Two Kansas State University biochemists have discovered a family of proteins that could lead to better treatments for Staphylococcus aureus, a pathogenic bacterium that can cause more than 60,000 potentially life-threatening infections each year.
Brian Geisbrecht, professor of biochemistry and molecular biophysics, and Kasra Ramyar, his research associate, are studying S. aureus, which is the cause of increasing common staph infections. Their work appears in the scientific journal Proceedings of the National Academy of Sciences, or PNAS, in the article "Staphylococcus aureus secretes a unique class of neutrophil serine protease inhibitors."
While S. aureus is typically a harmless commensal organism found in the nose and skin of 30 percent of the human population, it can cause serious and deadly infections if it invades deeper tissues.
In their latest research, Geisbrecht, Ramyar and collaborators discovered that S. aureus secretes a family of proteins that prevent neutrophil serine proteases, or NSPs, from functioning—an important finding for understanding how infections are established. Neutrophils—the most abundant type of white blood cells—help prevent serious infections from occurring.
"Neutrophils are like the fire department of the immune system," Geisbrecht said. "They are the first on the scene when a microbial infection tries to take hold."
Neutrophils directly attack pathogens and emit biochemical signals that recruit other inflammatory immune cells to the site of infection when they release NSPs from intracellular granules.
"To our knowledge, Staph is the first example of any bacterium that secretes protease inhibitors specifically to block an aspect of the host immune response that is essential for its removal from the body," Geisbrecht said.
The research also may lead to better treatments for inflammatory conditions, such as emphysema and chronic obstructive pulmonary disease, which are the result of dysregulated neutrophil activation in the lung.
Geisbrecht and Ramyar have closely researched neutrophils because they are the first cells to respond to infections. The biochemists' discovery that that S. aureus secretes a family of proteins—called extracellular adherence proteins, or Eaps—that block NSPs could eventually affect how staph infections are treated in the clinic.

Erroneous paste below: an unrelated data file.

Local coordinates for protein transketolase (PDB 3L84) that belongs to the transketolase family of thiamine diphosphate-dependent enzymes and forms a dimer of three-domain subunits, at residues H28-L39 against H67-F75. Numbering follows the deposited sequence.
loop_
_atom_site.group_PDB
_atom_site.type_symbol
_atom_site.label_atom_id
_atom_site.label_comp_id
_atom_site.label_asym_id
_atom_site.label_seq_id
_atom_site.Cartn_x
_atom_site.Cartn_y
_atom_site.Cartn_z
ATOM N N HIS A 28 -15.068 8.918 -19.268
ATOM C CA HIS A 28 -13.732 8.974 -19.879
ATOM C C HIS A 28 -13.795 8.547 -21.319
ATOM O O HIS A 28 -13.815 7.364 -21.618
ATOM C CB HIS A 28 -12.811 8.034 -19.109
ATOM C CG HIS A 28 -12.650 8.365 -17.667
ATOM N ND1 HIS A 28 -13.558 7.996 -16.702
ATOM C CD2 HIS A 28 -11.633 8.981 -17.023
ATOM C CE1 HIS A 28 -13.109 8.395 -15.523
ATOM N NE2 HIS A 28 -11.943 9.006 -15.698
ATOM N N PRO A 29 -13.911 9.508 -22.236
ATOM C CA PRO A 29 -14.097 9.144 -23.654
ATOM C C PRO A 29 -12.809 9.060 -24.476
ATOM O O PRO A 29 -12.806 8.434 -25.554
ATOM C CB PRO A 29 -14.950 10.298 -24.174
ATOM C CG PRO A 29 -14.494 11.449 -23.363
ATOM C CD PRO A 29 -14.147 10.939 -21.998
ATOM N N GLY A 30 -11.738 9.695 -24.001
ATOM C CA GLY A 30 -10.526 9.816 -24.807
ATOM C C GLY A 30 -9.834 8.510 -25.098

"Understanding this interaction can not only help us design better therapies in the future, but may help make current treatment regimens work better," Geisbrecht said.
Because these Eap proteins prevent neutrophils from working properly, they are essential for S. aureus to establish an infection.
"Our bodies respond vigorously to being invaded by S. aureus, and in order to prevent the infection from spreading, we have an arsenal of soluble molecules and white blood cells," Ramyar said. "That is our immune system, and neutrophils are a vital part of that."
The latest discovery puts a new twist on the past decades of research, which include studies that were done without a detailed molecular insight into how Eap proteins function. Geisbrecht, Ramyar and collaborators are now trying to better understand how their recent findings may affect interpretation of previous research.
"Bacterial pathogens like staph wouldn't be making these proteins if they weren't important to the context of infection," Geisbrecht said. "The bacteria are trying to shut off the inflammatory response and we should be paying attention to how they're doing it."
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More information: www.pnas.org/content/early/2014/08/26/1407616111